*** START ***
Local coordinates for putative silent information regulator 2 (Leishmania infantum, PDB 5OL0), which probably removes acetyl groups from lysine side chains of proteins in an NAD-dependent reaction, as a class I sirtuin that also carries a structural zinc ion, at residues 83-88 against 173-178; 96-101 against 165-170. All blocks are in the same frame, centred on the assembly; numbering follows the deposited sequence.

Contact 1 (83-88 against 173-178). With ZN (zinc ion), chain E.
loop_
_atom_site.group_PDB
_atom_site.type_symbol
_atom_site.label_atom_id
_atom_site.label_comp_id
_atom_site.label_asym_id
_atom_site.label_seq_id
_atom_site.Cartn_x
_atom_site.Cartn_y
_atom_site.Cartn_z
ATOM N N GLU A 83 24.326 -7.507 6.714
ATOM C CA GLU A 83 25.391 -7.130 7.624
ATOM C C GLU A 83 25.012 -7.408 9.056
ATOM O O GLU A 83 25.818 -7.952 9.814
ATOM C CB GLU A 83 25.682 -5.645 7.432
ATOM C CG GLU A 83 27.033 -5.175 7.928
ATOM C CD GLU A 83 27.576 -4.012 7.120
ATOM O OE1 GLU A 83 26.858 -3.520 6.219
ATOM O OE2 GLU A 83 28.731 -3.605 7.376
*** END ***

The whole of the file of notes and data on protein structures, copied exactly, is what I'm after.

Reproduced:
Local coordinates for putative silent information regulator 2 (Leishmania infantum, PDB 5OL0), which probably removes acetyl groups from lysine side chains of proteins in an NAD-dependent reaction, as a class I sirtuin that also carries a structural zinc ion, at residues 83-88 against 173-178; 96-101 against 165-170. All blocks are in the same frame, centred on the assembly; numbering follows the deposited sequence.

Contact 1 (83-88 against 173-178). With ZN (zinc ion), chain E.
loop_
_atom_site.group_PDB
_atom_site.type_symbol
_atom_site.label_atom_id
_atom_site.label_comp_id
_atom_site.label_asym_id
_atom_site.label_seq_id
_atom_site.Cartn_x
_atom_site.Cartn_y
_atom_site.Cartn_z
ATOM N N GLU A 83 24.326 -7.507 6.714
ATOM C CA GLU A 83 25.391 -7.130 7.624
ATOM C C GLU A 83 25.012 -7.408 9.056
ATOM O O GLU A 83 25.818 -7.952 9.814
ATOM C CB GLU A 83 25.682 -5.645 7.432
ATOM C CG GLU A 83 27.033 -5.175 7.928
ATOM C CD GLU A 83 27.576 -4.012 7.120
ATOM O OE1 GLU A 83 26.858 -3.520 6.219
ATOM O OE2 GLU A 83 28.731 -3.605 7.376